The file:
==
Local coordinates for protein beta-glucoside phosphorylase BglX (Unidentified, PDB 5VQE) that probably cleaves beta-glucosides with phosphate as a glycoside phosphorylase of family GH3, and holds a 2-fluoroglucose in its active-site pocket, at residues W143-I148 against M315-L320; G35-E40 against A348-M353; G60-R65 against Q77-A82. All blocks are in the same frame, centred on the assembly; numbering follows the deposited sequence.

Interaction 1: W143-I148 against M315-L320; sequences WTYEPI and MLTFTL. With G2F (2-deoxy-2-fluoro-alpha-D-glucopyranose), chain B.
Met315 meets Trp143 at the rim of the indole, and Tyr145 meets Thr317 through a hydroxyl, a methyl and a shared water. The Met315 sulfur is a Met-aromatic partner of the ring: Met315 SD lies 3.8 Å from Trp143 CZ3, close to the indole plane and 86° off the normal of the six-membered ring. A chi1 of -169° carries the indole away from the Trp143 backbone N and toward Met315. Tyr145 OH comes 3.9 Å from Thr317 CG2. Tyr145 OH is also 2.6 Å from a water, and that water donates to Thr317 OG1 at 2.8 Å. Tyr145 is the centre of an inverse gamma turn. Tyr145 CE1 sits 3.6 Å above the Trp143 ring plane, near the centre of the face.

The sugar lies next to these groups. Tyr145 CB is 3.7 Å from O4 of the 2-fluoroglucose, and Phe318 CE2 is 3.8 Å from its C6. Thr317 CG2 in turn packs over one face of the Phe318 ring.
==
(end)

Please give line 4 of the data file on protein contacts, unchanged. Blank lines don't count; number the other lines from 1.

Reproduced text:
The sugar lies next to these groups. Tyr145 CB is 3.7 Å from O4 of the 2-fluoroglucose, and Phe318 CE2 is 3.8 Å from its C6. Thr317 CG2 in turn packs over one face of the Phe318 ring.